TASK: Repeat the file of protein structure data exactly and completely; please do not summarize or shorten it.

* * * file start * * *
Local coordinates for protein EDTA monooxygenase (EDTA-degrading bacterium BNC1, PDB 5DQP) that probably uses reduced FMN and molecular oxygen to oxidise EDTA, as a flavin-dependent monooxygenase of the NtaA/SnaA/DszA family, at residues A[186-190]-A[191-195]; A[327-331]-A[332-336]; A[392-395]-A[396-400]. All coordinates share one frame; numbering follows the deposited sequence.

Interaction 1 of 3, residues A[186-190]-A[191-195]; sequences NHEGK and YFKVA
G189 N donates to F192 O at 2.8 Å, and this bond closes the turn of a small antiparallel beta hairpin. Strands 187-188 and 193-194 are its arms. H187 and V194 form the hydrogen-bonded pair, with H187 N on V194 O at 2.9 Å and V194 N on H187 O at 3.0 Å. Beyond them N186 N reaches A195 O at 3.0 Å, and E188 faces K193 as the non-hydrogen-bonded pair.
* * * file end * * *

Local coordinates for protein EDTA monooxygenase (EDTA-degrading bacterium BNC1, PDB 5DQP) that probably uses reduced FMN and molecular oxygen to oxidise EDTA, as a flavin-dependent monooxygenase of the NtaA/SnaA/DszA family, at residues A[186-190]-A[191-195]; A[327-331]-A[332-336]; A[392-395]-A[396-400]. All coordinates share one frame; numbering follows the deposited sequence.

Interaction 1 of 3, residues A[186-190]-A[191-195]; sequences NHEGK and YFKVA
G189 N donates to F192 O at 2.8 Å, and this bond closes the turn of a small antiparallel beta hairpin. Strands 187-188 and 193-194 are its arms. H187 and V194 form the hydrogen-bonded pair, with H187 N on V194 O at 2.9 Å and V194 N on H187 O at 3.0 Å. Beyond them N186 N reaches A195 O at 3.0 Å, and E188 faces K193 as the non-hydrogen-bonded pair.